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Regulation won't save companies (or investors)

Friday, September 7th 2007, 9:12AM 5 Comments

by Philip Macalister

Talk of rushing legislation into action to avert finance company collapses is meaningless.

The reality is legislation won’t stop finance companies collapsing, nor will it stop investors losing money. Finance companies are falling over for a number of different reasons. The most common are a lack of money coming in the door, from whatever source a company uses, and the point we are at in the market cycle.

Coupled with these are the lending and management practices of the companies involved. In some cases, such as Provincial Finance, the two issues are management lending in a market they didn’t understand and possibly some fraud. With Bridgecorp there appears to be questionable lending and a reasonably sudden fall in support from advisers. Many of the most recent collapses are small companies who can’t in this environment get enough money in.

I would not be surprised if this rate of collapse runs at one little company a week for the next month or so.

The reality is legislation and regulation won’t stop failures. Likewise, mandatory credit ratings are no panacea either.

Credit rating don’t always get it right and they very rarely expose fraud and mismanagement.

The most important thing investors and advisers can do is understand what each finance company does, before committing money.

One thing which will help is the proposals yesterday for finance company trustees to have greater power. This is something which will help.

My question is will trustees use these powers and will they be able to publicly express their views? An issue they may have is that a company will seek to stop them publicly exposing issues when they are discovered.

This is a little like the issue where the Securities Commission banned Bridgecorp’s prospectus and investment statement, but couldn’t say anything until the company had a chance to respond.

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Comments from our readers

On 7 September 2007 at 10:25 am alan milton said:
Hi Phil, I have long believed that every prospective investor should ask the adviser if the adviser is personally invested in the products they are recommending. I have always volunteered this information. It would be interesting to know the personal exposure to these collapsed finance companies of the advisers who have recommended them. I had two retired clients who badgered me to invest in financxe companies and when I refused, they moved to another adviser. I have no idea how they are placed now

Cheers, Alan Milton
On 7 September 2007 at 1:01 pm Dr Steven Joynes said:
Good on you Alan, practice what you preach I say. Interestingly enough the question

"What do you personally invest in and how does this compare to typical advice you provide?"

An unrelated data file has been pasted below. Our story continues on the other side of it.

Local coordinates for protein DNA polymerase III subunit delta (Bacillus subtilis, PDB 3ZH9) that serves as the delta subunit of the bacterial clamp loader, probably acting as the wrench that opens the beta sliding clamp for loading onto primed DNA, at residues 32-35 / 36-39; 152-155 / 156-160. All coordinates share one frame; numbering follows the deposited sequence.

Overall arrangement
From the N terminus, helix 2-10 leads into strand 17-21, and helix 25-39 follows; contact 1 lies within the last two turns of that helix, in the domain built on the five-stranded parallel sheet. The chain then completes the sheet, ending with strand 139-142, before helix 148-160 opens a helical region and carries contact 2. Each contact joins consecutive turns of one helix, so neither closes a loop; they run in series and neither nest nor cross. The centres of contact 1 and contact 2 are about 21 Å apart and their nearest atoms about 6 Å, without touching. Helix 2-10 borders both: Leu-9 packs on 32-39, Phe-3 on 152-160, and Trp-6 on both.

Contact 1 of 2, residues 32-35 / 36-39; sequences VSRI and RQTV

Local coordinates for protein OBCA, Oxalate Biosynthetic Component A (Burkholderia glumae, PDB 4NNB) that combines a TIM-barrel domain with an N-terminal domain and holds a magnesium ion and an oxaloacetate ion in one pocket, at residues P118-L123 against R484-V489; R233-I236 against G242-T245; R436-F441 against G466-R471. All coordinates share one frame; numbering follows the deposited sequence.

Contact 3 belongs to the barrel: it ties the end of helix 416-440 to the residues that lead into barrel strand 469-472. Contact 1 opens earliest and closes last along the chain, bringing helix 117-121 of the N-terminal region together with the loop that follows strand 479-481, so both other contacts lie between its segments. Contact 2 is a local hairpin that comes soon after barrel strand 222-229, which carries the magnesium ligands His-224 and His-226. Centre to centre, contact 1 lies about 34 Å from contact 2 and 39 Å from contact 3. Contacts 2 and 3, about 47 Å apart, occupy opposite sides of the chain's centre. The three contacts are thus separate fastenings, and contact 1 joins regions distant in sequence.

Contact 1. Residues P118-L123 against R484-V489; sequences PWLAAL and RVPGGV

is not a question suggested by any of the websites for the IFA, or the Securities Commission. It makes you wonder.
On 7 September 2007 at 1:21 pm Maurizio Piglia said:
A levelled playing field?
Let's face it plain and squarely. When there is a confidence crisis on a bank and people run to take their deposits out, the Reserve Bank prints as much money is required and sends their armored cars to supply what's needed....because you cannot risk a crisis of confidence in the banking system<br />

It is becoming the case, now, of a confidence crisis in the finance companies sector to which the watchdogs that should survey the state of the savings of New Zealanders are assisting passively....maybe because they hold an indirect stake into it. Finance companies perform a service in the New Zealand small financial market, they supply financing to smaller companies, to projects banks are not prepared to finance, take the riskier part of developments that otherwise will not be started...of course, then, they take higher risks, they earn higher returns and pay higher interests when they offer debentures.

They are, moreover, unbalanced in terms of their maturities, they lend long term, ususally, and take averagely short term at 18 months maturities (being probably a generously long estimate).

Of course, the rate of reinvestment is paramount to their existence.

A bank keeps no more than 9/10% of its book in cash. For a finance company prudently administered, given that imbalance that exists naturally, a figure of 12/15% should be considered a very good prudent one.

Well, no matter what, but with the run on the money that we have seen on finance companies, fuelled also by superficial media reporting (and I'm talking generalist media), that amount kept in cash could have been wiped out bringing to receivership, as it has, even good asset holding and decently managed finance companies. Only an exceptional combination of cash holdings and cash flow generating assets could have saved them...taking into account, also, that a high cash holdings impacts profitability.